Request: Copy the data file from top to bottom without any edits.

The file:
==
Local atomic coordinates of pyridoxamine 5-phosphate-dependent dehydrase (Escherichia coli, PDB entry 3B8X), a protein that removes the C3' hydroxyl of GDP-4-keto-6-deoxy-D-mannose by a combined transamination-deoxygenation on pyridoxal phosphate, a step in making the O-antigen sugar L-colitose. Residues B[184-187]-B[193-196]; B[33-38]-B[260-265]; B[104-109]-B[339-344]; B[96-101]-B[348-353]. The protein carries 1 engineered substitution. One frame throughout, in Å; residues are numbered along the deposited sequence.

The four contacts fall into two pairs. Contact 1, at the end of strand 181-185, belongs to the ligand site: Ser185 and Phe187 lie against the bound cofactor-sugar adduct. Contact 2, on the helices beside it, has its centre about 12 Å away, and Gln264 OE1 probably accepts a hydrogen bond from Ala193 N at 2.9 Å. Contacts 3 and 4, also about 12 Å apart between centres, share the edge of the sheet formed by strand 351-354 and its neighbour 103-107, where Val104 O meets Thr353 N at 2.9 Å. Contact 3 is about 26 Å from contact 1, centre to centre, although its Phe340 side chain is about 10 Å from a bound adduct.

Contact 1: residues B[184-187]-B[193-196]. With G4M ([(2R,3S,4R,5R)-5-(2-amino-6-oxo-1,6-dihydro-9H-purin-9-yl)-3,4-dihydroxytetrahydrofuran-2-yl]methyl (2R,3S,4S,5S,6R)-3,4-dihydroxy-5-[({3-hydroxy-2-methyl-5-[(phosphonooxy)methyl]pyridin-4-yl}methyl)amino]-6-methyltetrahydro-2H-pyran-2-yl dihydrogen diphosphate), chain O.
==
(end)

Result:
Local atomic coordinates of pyridoxamine 5-phosphate-dependent dehydrase (Escherichia coli, PDB entry 3B8X), a protein that removes the C3' hydroxyl of GDP-4-keto-6-deoxy-D-mannose by a combined transamination-deoxygenation on pyridoxal phosphate, a step in making the O-antigen sugar L-colitose. Residues B[184-187]-B[193-196]; B[33-38]-B[260-265]; B[104-109]-B[339-344]; B[96-101]-B[348-353]. The protein carries 1 engineered substitution. One frame throughout, in Å; residues are numbered along the deposited sequence.

The four contacts fall into two pairs. Contact 1, at the end of strand 181-185, belongs to the ligand site: Ser185 and Phe187 lie against the bound cofactor-sugar adduct. Contact 2, on the helices beside it, has its centre about 12 Å away, and Gln264 OE1 probably accepts a hydrogen bond from Ala193 N at 2.9 Å. Contacts 3 and 4, also about 12 Å apart between centres, share the edge of the sheet formed by strand 351-354 and its neighbour 103-107, where Val104 O meets Thr353 N at 2.9 Å. Contact 3 is about 26 Å from contact 1, centre to centre, although its Phe340 side chain is about 10 Å from a bound adduct.

Contact 1: residues B[184-187]-B[193-196]. With G4M ([(2R,3S,4R,5R)-5-(2-amino-6-oxo-1,6-dihydro-9H-purin-9-yl)-3,4-dihydroxytetrahydrofuran-2-yl]methyl (2R,3S,4S,5S,6R)-3,4-dihydroxy-5-[({3-hydroxy-2-methyl-5-[(phosphonooxy)methyl]pyridin-4-yl}methyl)amino]-6-methyltetrahydro-2H-pyran-2-yl dihydrogen diphosphate), chain O.